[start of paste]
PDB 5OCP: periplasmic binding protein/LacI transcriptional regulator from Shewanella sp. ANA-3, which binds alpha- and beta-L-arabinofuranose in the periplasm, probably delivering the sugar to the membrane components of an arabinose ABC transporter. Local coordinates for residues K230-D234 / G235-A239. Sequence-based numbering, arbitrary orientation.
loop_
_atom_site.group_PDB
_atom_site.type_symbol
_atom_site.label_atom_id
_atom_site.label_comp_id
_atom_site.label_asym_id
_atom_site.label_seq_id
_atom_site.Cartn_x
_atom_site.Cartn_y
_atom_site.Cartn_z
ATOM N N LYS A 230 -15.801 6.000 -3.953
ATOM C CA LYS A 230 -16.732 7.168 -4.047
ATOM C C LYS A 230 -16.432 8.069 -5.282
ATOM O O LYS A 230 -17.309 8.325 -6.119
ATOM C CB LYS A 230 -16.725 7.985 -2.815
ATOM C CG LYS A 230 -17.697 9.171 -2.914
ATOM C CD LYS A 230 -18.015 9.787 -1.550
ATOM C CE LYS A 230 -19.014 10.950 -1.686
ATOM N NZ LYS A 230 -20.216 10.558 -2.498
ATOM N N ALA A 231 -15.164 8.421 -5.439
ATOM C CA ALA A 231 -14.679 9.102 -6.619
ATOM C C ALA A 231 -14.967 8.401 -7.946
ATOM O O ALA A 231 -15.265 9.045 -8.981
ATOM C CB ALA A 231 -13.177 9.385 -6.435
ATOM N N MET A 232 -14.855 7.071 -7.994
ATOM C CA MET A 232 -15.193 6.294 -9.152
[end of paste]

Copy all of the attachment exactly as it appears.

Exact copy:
PDB 5OCP: periplasmic binding protein/LacI transcriptional regulator from Shewanella sp. ANA-3, which binds alpha- and beta-L-arabinofuranose in the periplasm, probably delivering the sugar to the membrane components of an arabinose ABC transporter. Local coordinates for residues K230-D234 / G235-A239. Sequence-based numbering, arbitrary orientation.
loop_
_atom_site.group_PDB
_atom_site.type_symbol
_atom_site.label_atom_id
_atom_site.label_comp_id
_atom_site.label_asym_id
_atom_site.label_seq_id
_atom_site.Cartn_x
_atom_site.Cartn_y
_atom_site.Cartn_z
ATOM N N LYS A 230 -15.801 6.000 -3.953
ATOM C CA LYS A 230 -16.732 7.168 -4.047
ATOM C C LYS A 230 -16.432 8.069 -5.282
ATOM O O LYS A 230 -17.309 8.325 -6.119
ATOM C CB LYS A 230 -16.725 7.985 -2.815
ATOM C CG LYS A 230 -17.697 9.171 -2.914
ATOM C CD LYS A 230 -18.015 9.787 -1.550
ATOM C CE LYS A 230 -19.014 10.950 -1.686
ATOM N NZ LYS A 230 -20.216 10.558 -2.498
ATOM N N ALA A 231 -15.164 8.421 -5.439
ATOM C CA ALA A 231 -14.679 9.102 -6.619
ATOM C C ALA A 231 -14.967 8.401 -7.946
ATOM O O ALA A 231 -15.265 9.045 -8.981
ATOM C CB ALA A 231 -13.177 9.385 -6.435
ATOM N N MET A 232 -14.855 7.071 -7.994
ATOM C CA MET A 232 -15.193 6.294 -9.152